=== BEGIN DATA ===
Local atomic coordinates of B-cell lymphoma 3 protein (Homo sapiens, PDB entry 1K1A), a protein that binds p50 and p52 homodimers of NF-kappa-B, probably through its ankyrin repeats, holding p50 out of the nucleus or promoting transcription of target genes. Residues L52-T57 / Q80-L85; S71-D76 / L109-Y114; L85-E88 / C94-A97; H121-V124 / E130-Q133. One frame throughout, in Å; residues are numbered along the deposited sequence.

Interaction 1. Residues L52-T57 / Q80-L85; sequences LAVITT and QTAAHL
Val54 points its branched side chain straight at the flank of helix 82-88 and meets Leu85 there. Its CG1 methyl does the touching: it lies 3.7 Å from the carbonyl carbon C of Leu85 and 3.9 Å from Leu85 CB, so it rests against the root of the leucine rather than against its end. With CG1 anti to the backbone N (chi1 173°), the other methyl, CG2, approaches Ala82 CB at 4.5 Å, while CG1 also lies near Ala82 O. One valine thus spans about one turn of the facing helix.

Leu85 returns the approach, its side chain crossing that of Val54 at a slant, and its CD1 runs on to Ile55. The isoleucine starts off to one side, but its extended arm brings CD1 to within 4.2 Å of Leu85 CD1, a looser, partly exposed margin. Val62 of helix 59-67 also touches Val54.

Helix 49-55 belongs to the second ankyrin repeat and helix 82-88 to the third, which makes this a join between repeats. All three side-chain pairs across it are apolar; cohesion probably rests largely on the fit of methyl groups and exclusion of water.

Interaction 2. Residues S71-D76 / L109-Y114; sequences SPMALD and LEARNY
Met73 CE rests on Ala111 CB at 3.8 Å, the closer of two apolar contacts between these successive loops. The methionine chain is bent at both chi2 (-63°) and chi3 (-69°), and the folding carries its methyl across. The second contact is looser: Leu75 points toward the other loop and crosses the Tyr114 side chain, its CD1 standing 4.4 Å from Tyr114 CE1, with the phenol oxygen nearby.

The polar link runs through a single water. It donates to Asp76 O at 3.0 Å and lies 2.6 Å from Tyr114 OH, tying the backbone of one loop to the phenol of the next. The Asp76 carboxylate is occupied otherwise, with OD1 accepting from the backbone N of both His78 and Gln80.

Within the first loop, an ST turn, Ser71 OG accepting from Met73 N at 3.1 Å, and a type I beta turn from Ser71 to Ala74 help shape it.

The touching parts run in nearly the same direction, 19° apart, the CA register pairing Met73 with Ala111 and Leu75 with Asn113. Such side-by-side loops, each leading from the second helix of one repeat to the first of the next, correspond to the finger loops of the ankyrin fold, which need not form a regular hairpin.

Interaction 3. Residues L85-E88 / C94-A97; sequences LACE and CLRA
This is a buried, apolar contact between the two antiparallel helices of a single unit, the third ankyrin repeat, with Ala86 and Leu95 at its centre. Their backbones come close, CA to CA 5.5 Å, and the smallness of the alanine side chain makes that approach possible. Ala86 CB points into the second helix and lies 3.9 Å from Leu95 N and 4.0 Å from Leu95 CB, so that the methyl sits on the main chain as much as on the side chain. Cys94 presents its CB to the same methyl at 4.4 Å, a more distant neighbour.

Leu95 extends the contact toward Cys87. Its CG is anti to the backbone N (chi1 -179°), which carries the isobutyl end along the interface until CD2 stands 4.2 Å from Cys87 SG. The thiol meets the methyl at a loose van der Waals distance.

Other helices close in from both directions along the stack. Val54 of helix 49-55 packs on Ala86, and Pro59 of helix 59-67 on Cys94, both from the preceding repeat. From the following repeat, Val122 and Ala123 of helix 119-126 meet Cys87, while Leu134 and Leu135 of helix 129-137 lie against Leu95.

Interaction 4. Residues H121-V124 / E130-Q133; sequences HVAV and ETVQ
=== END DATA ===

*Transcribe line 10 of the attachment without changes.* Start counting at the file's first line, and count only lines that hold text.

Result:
The touching parts run in nearly the same direction, 19° apart, the CA register pairing Met73 with Ala111 and Leu75 with Asn113. Such side-by-side loops, each leading from the second helix of one repeat to the first of the next, correspond to the finger loops of the ankyrin fold, which need not form a regular hairpin.